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Greta Thunberg cleared of public order offence after judge throws out charge

Climate campaigner Greta Thunberg has been acquitted of breaching public order after a judge threw out the case against her.

District Judge John Law said on Friday that police had acted unlawfully during an environmental protest in London last year, when they arrested her for refusing to move.

Ms Thunberg was arrested outside the InterContinental Hotel in Mayfair, central London, where a major annual conference of oil executives was taking place, including representatives from Shell, Total, Equinor and Saudi Aramco, on 17 October last year.

She was handcuffed before being taken to a police van.

The 21-year-old Swede, along with two members of Fossil Free London (FFL) and two from Greenpeace, pleaded not guilty to breaching Section 14 of the Public Order Act 1986.

At Westminster Magistrates' Court on Friday, Judge Law said conditions imposed on protesters were "so unclear that it is unlawful" which meant "anyone failing to comply were actually committing no offence".

The protest, he said, was "throughout peaceful, civilised and non-violent" and he criticised prosecution evidence about the location of where the demonstrators should be moved to - saying the only helpful footage he received was "made by an abseiling protester".

He said he found it "striking" that there were no witness statements taken from anyone in the hotel, approximately 1,000 people, or from anyone trying to get in.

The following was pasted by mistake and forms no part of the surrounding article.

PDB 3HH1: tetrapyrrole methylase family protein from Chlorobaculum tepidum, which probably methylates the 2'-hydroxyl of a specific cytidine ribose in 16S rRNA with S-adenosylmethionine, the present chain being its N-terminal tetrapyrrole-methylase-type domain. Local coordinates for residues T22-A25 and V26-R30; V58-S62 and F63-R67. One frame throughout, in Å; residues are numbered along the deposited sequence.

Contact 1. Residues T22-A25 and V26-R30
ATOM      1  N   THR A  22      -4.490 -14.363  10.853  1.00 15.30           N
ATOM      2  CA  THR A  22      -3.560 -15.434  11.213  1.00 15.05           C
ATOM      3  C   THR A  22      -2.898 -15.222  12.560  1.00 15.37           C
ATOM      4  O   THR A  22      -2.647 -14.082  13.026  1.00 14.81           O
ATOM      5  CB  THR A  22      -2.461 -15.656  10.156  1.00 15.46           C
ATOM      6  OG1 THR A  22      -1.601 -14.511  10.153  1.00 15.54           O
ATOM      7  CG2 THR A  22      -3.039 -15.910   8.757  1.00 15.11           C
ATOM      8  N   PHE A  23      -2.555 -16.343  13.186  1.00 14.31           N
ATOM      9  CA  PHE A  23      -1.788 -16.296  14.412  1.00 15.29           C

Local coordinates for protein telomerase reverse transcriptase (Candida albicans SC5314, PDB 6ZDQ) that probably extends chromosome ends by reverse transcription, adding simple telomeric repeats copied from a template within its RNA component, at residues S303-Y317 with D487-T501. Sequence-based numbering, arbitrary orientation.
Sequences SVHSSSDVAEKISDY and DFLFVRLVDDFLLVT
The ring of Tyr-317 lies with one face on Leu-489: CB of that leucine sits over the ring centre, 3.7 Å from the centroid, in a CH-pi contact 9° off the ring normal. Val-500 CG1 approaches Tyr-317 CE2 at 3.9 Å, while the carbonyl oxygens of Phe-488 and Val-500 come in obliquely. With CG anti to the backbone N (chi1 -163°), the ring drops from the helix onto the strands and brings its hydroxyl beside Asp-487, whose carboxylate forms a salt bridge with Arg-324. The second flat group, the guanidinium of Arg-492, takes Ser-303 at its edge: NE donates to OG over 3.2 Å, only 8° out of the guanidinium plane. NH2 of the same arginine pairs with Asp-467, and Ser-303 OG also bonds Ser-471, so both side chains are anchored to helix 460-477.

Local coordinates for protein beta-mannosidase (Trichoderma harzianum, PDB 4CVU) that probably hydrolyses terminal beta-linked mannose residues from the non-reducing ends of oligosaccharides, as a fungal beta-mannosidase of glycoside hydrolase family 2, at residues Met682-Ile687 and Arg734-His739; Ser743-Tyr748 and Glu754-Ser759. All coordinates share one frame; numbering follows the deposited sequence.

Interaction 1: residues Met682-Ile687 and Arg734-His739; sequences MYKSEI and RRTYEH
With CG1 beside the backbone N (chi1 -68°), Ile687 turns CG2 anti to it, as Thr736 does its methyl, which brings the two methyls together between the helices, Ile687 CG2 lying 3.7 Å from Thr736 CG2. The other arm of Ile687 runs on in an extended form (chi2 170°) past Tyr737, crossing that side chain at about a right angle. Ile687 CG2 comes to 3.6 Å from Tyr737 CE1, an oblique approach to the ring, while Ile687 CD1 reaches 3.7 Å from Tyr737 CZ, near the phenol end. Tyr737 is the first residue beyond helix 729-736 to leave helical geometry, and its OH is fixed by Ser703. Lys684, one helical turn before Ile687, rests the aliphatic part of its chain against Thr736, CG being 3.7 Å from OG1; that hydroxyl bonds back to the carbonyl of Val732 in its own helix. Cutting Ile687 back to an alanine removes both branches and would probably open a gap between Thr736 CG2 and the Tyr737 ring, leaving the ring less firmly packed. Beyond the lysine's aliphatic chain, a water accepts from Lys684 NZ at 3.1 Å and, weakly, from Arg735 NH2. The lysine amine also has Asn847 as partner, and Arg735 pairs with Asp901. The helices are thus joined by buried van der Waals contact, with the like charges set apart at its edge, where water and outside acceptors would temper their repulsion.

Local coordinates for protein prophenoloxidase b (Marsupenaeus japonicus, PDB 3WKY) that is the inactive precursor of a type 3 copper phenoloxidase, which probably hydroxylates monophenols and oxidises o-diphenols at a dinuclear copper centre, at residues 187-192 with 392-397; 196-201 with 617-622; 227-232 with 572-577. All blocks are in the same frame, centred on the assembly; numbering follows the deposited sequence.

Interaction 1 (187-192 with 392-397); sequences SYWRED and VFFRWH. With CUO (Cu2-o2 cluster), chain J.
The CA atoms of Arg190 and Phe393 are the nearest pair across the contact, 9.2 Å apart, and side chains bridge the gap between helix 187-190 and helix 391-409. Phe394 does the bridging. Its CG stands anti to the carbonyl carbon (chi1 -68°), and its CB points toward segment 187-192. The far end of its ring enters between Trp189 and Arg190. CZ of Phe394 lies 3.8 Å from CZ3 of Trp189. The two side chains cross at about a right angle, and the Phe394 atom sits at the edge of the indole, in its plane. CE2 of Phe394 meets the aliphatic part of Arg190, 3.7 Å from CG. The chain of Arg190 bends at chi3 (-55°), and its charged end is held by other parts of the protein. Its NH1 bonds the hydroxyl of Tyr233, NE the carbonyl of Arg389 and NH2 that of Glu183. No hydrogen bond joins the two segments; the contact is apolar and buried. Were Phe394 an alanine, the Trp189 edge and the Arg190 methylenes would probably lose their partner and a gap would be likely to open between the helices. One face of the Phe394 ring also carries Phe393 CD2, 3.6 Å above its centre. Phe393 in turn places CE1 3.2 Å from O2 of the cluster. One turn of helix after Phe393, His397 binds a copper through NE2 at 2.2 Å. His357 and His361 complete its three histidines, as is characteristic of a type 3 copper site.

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"There was no evidence of any vehicles being impeded, no evidence of any interference with emergency services, or any risk to life."

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The court heard that protesters started to gather near the hotel in October last year at around 7.30am and police engaged with them about improving access for members of the public, which the prosecution alleged had been made "impossible".

But the judge rejected the police view, as "the main entrance was accessible (meaning) that the condition... was unnecessary when the defendants were arrested".

It was not the first time Ms Thunberg had been taken away by police at a demonstration.

In July last year, she was forcibly removed from a protest in southern Sweden hours after a local court fined her for disobeying police during a similar demo a month earlier.

The campaigner admitted she had disobeyed the police order but pleaded not guilty and said she was acting out of necessity.